The Eno River Association wants the city to cover its cleanup expenses resulting from backed-up sewage that flooded its offices in January.
Robin Jacobs, the environmental nonprofit’s executive director, made the request Feb. 18 in a letter to City Council members, which included an estimate of $107,605 for decontamination, reconstruction and replacing office contents that were damaged beyond repair.
“This would be a catastrophic loss for almost anyone, and it certainly is for a nonprofit organization such as the Eno River Association,” Jacobs wrote. “We request that the City of Durham take responsibility for the failure of the sewer system the city operates.”
Jacobs said late last week that she had not received a response yet.
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“I know that (city officials have) been discussing it ... and I expect I’ll hear something relatively soon,” she said.
City Manager Tom Bonfield said the request was being reviewed by the city’s risk-management and water management staffs.
“We were glad to get that information,” Bonfield said. “We’ll know a little more next week where we might be going with that.”
Insurance will cover only about $10,000 of the damage, according to Jacobs. The association held a benefit concert last weekend to raise money for recovery and is asking supporters for donations.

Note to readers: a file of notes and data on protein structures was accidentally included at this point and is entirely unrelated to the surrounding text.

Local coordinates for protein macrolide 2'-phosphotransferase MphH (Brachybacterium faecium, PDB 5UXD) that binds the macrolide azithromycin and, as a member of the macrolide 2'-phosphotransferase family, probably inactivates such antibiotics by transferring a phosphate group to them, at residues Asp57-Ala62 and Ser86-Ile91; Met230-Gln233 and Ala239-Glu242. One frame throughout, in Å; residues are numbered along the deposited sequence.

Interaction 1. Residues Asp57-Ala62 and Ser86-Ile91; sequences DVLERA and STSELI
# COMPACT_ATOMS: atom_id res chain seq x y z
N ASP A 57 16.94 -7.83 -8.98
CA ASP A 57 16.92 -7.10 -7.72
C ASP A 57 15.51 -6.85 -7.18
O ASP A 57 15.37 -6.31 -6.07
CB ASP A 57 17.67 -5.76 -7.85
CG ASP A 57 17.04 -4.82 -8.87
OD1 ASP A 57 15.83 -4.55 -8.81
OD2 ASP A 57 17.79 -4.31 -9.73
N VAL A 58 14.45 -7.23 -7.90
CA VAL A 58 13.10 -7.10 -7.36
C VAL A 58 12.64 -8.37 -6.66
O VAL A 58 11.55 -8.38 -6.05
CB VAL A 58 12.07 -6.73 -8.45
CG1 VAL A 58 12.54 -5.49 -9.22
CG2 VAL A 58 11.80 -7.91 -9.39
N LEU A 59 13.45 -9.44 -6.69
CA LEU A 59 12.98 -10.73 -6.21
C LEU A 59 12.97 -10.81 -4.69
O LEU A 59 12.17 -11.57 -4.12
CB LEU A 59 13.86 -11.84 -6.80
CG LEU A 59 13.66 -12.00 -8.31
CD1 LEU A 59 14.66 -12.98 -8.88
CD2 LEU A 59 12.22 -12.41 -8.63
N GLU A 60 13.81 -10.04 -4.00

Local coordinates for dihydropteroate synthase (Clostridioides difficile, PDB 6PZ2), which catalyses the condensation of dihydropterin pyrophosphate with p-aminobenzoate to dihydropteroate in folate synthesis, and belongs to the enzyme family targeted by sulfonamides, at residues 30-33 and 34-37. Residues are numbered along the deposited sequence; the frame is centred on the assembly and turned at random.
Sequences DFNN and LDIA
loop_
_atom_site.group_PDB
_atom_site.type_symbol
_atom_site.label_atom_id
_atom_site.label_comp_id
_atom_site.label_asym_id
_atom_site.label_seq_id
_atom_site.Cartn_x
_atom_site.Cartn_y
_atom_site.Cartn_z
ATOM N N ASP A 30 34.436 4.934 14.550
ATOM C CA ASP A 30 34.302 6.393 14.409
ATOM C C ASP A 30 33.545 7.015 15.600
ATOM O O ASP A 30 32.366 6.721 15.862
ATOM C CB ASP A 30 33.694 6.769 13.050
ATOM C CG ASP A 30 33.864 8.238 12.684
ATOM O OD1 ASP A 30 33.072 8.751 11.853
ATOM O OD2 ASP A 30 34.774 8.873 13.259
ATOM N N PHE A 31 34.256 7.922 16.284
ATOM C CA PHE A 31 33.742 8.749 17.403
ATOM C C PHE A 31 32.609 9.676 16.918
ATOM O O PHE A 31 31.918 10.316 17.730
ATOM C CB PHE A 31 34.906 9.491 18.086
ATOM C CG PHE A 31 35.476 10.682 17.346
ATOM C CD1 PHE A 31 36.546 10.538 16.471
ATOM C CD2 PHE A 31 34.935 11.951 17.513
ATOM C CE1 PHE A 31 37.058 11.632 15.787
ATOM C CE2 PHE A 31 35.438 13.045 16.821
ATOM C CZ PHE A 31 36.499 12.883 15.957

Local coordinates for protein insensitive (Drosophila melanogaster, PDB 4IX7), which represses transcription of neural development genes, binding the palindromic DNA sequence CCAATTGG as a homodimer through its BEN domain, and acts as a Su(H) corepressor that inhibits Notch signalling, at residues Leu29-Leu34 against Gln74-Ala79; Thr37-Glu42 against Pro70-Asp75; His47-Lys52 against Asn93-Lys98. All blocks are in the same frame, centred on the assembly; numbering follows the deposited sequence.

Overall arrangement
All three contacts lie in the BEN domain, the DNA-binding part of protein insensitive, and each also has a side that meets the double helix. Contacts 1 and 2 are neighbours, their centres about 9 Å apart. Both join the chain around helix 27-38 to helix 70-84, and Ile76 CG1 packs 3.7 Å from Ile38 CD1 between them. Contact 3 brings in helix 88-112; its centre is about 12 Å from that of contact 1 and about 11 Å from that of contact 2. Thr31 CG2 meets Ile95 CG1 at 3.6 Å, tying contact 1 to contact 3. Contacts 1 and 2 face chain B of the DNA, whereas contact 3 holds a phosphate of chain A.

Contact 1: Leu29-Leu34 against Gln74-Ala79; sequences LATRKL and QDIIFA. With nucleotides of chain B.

“The question we have encountered over and over is ‘Why isn’t Durham paying for the damage caused by its sewer?’” she wrote in her letter to council members.
“The question is always, ‘What’s the right thing to do here?’ ” said Councilman Don Moffitt. “What would we do for anybody this would happen to?”
Moffitt is a former Eno Association president, but he said he is not now in close contact with the group’s leadership.
“I’m comfortable that whatever feelings I have about this situation are exactly the same as if it happened to anyone in the city,” he said.
The backup caused toilets in the association offices to overflow with raw sewage over the weekend of Jan. 10-11. By the time staff members came to work that Monday, raw sewage was up to four inches deep in some parts of the building, which is next to the Eno River on Guess Road in northern Durham.
A city crew found and cleared the blockage from a sewer main just upstream from a pump station adjacent to the association’s’ property, according to Vicki Westbrook, the water department’s assistant director. She said none of the sewage reached the river itself.
Damage required an environmental cleanup including removal of all flooring and some subflooring and wallboards, and replacing the HVAC heating unit and ducts.
The sewage also ruined some stored association records, damaged the telephone system and spoiled some items, such as souvenir T-shirts, used in the annual Festival for the Eno.
While repairs are going on, the association is working in temporary quarters at the Chapel Hill law firm Epting and Hackney.
“It’s been very disruptive,” Jacobs said. “But we’re still managing to do ... what we need to do.”